Whilst exploring the various garden rooms in Sissinghurst Castle, I came across an intriguing feature tucked into the hedge lining the herb garden. A stone bench was adorned with a carpet of chamomile, forming a chamomile (Chamaemelum nobile spp) seat.

This type of feature was common in medieval gardens, and it can offer inspiration for aromatic floor covers in your own yard. Try Roman chamomile or English chamomile to get the best outcomes (they are equally low-growing varieties), or experiment with different varieties of low-growing floor cover, such as creeping thyme (Thymus serpyllum, zones 4 to 8).

Read about some other Fantastic floor cover: Golden Creeping Jenny

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Tropical Style

Bid Usher In the Good and Garden Bugs Goodbye

Summer’s long days and hot nights are fantastic for going outside and enjoying your garden. Finally, all of the work you have put in over the past season will be paying off, and you are able to relax and revel in the fruits of your labour. Unfortunately, you are likely not the only one who would like to appreciate your plot — there’s a veritable legion of nasty creatures waiting to spoil your outdoor plans and send you to the protection of your home.

In addition to all these unwelcome guests, but there are a range of beneficial garden insects. But how do you eliminate the bad guys and welcome the good guys? With just a little preparation and old-school understanding, you can accomplish this without pesticides or other substances that can damage you and your garden.

Below you will learn some of the more common insect threats to your garden and how you are able to persuade the bad bugs to depart on their own volition.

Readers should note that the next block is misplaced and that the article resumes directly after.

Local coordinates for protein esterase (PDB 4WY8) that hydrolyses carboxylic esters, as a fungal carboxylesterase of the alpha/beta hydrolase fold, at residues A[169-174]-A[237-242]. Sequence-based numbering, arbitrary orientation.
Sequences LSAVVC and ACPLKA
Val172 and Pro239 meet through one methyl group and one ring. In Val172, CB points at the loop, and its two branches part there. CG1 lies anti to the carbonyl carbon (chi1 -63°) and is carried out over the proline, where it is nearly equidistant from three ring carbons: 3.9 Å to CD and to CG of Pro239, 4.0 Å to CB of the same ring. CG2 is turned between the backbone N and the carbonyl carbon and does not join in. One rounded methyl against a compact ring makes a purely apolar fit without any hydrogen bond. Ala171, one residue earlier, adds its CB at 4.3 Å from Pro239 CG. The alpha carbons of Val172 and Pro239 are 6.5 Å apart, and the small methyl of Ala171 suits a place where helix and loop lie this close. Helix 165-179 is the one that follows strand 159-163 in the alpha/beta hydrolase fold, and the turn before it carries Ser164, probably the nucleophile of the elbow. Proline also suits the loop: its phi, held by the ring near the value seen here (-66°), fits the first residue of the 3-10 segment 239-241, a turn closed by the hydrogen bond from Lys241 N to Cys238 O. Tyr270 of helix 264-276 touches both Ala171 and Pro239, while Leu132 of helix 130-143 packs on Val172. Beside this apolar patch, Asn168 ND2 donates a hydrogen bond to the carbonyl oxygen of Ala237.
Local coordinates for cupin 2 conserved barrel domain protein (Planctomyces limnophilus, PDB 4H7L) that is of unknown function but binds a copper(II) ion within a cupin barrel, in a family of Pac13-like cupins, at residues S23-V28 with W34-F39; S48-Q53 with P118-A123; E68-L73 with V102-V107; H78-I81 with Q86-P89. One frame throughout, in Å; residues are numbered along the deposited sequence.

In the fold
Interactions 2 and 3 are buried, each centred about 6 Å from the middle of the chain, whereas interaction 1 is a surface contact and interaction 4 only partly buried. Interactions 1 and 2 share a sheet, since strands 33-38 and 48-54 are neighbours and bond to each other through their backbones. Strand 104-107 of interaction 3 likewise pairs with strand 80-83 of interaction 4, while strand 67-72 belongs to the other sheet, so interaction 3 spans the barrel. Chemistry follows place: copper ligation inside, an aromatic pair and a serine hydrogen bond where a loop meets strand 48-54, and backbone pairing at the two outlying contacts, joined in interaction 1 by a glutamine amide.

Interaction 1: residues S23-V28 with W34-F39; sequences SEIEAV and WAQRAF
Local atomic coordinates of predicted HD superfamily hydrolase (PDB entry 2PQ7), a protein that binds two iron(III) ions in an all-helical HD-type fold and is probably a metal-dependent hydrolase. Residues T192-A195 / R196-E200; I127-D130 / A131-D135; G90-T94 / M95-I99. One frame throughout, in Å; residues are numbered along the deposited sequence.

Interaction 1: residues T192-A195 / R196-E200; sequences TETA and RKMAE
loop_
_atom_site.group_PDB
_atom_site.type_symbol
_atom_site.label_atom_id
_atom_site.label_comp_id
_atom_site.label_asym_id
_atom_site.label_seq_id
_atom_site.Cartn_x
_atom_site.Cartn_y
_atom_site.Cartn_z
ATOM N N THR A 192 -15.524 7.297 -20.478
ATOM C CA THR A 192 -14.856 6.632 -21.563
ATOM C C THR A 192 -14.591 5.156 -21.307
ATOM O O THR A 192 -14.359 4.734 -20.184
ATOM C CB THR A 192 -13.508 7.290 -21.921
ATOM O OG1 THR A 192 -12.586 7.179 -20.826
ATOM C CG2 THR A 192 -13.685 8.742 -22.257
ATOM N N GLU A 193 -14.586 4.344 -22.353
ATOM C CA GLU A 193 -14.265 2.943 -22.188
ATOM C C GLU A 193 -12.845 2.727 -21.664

Rossington Architecture

4 Garden Pests and How to Remove Them

Mosquitoes. In many regions mosquitoes are a major issue in the summertime and can hinder outdoor activities. They thrive in regions with a normal water source and can multiply very quickly into big numbers if left unattended. All of your lawn’s water attributes should have motion on the surface of the water. Mosquito larvae can survive just in stagnant water, so if a pump is installed in a water feature, mosquito colonies are not as likely to survive. Adding fish into a pond is also a excellent way to fight mosquitoes, since they consume the larvae until they hatch. Goldfish, minnows and betta fish (also called Siamese fighting fish) are great options for controlling mosquitoes.

Ultimately, there are lots of plants you can add to your garden to help repel mosquitoes. Catnip is a natural mosquito repellent which develops in most regions within an easy-growing perennial. Marigolds also have a distinctive odor that is unbearable to mosquitoes. Try planting these annuals in pots around your patio and next to windows, and the odor will prevent mosquitoes from hanging around.

Kim Gamel

Wasps. As the summer winds on, wasps can turn into a major issue in the garden. These competitive carnivores have ruined many an outdoor dinner. Regrettably, vibrant-colored blooms can attract themso place plants which bloom in summer time away from sitting and dining areas. You could even deter wasps by placing out a bowl of crushed cloves on the table — the odor is offensive to wasps, and they will find someplace else to spend their time.

Ants. Depending on your geographical area, there are lots of types of ants that could make a home in your garden. Some ants are more difficult to eliminate than others. Luckily, the ants in Vancouver, where I reside, are rather simple to control.